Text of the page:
As the record now stands, there is nothing whatever to indicate that competing choices were actually considered by the Department regarding whether it should place either striping or signs on Highway 244 to indicate a no-passing zone for southbound travelers approaching the intersection of Highway 244 and Belton Road and that the Department consciously chose not to place either striping or signs on the highway to warn travelers of the no-passing zone at that location. Without some evidence that its failure to install either striping or signs on Highway 244 designating its southbound approach as a no-passing zone resulted from a decision involving the exercise of discretion and not from some oversight or other nondiscretionary act, the Department is not entitled to claim immunity for its failure.

Rather than point us to any facts establishing immunity, the Department simply cites us to two sections of the Code, Sections 56-5-930 and 56-5-1890, that it contends immunize the Department as a matter of law for its failure to place striping or signs on Highway 244 to notify southbound travelers of the no-passing zone created by Belton Road's intersection with Highway 244.

*465 Section 56-5-930 authorizes the Department to place traffic-control devices upon all state highways "as it shall deem necessary ... to warn or guide traffic" and Section 56-5-1890, among other things, authorizes the Department to determine and designate by signs or markings those portions of any highway where "passing or driving to the left of the roadway would be especially hazardous." See Rochester v. Bussey, 251 S.C. 347, 162 S.E. (2d) 841 (1968) (the statutory authority of the Department to erect traffic-control signs and devices is found in Sections 56-5-920 and 56-5-930, among others).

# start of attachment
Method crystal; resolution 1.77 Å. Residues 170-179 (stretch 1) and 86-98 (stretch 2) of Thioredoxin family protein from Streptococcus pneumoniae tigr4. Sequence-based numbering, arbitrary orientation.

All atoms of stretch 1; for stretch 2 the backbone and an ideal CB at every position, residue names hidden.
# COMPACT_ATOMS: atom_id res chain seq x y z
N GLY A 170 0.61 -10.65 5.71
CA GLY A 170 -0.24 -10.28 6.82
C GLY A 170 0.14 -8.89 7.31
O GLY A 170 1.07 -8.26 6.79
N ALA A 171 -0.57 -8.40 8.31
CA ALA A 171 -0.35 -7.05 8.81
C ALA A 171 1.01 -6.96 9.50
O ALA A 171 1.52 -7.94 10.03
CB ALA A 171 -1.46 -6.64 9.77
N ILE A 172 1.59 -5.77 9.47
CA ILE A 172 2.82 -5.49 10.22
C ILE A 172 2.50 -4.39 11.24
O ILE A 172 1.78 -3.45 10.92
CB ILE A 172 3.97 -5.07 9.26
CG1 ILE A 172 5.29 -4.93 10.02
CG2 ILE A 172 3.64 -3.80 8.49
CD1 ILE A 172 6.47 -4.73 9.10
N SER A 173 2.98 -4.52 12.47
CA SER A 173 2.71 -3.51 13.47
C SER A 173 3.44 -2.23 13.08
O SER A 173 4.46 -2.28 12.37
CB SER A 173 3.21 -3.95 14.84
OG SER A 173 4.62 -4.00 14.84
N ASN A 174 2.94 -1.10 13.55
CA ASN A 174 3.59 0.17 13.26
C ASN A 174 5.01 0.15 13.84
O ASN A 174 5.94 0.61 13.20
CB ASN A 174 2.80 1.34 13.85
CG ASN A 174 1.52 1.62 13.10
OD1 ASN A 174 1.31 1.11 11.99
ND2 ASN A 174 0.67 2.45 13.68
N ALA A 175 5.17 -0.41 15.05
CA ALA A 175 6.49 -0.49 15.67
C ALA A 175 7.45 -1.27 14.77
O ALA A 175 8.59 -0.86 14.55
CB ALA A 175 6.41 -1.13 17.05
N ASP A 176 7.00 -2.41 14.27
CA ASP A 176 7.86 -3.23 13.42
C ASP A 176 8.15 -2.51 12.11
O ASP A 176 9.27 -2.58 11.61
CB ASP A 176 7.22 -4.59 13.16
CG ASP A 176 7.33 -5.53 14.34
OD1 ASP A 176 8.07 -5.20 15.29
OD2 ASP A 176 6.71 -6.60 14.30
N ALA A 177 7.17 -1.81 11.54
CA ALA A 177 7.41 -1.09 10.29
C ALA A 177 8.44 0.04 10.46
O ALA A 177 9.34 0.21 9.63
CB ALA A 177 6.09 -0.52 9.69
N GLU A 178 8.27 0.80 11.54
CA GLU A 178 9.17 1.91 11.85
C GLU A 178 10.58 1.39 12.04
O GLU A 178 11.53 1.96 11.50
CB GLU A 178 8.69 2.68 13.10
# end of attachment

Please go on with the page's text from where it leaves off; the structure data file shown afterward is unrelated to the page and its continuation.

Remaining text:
The fact that two statutes allow the Department in certain instances to exercise discretion regarding the placement of traffic control devices, signs, and markings is not evidence that the Department actually made a decision and exercised its discretion when a failure to place a sign or markings at a particular location is called into question.

The circuit court, therefore, improperly granted summary judgment to the Department on the ground of discretionary immunity. At the very least, the question of whether the Department is immune or not in this case requires further inquiry into the circumstances surrounding the failure to place the striping or signs in controversy. See Garrett v. Snedigar, 293 S.C. 176, 178, 359 S.E. (2d) 283, 284 (Ct. App. 1987) ("Summary judgment is inappropriate where further inquiry into the facts of the case is desirable to clarify the application of the law.").


We see no merit to the Department's additional sustaining ground asserting that Niver was guilty of contributory negligence as a matter of law.

The issue of contributory negligence is ordinarily a question of fact for the jury and only in rare instances is the issue a question of law for the court. Ward v. Zelinski, 260 S.C. 299, 195 S.E. (2d) 385 (1973). This is not one of those rare instances.

The record, when viewed, as it must be, in the light most favorable to Niver, shows that the pickup truck Niver was attempting to pass displayed no brake lights and gave no turn signal as it turned onto Belton Road, the intersection of Belton Road and Highway 244 was unmarked, *466 and Niver did not know he was approaching an intersection when he attempted to pass the pickup truck. Jumper v. Goodwin, 239 S.C. 508, 123 S.E. (2d) 857 (1962); see South Carolina Electric & Gas Co. v. Combustion Engineering, Inc., 283 S.C. 182, 322 S.E. (2d) 453 (Ct. App. 1984) (when considering the issue of whether the circuit court was correct in granting a motion for summary judgment, the Court of Appeals must construe all ambiguities, conclusions, and inferences arising from the evidence most strongly against the movant).

Reversed and remanded.

SHAW and BELL, JJ., concur.


[1] The circuit court's holding is consistent with the first ground of the Department's motion. It alleges that the Department's "decision to paint yellow lines or to place a sign to indicate a `no-passing zone' is a discretionary act and a governmental entity is not liable for a loss resulting from the exercise of discretion...."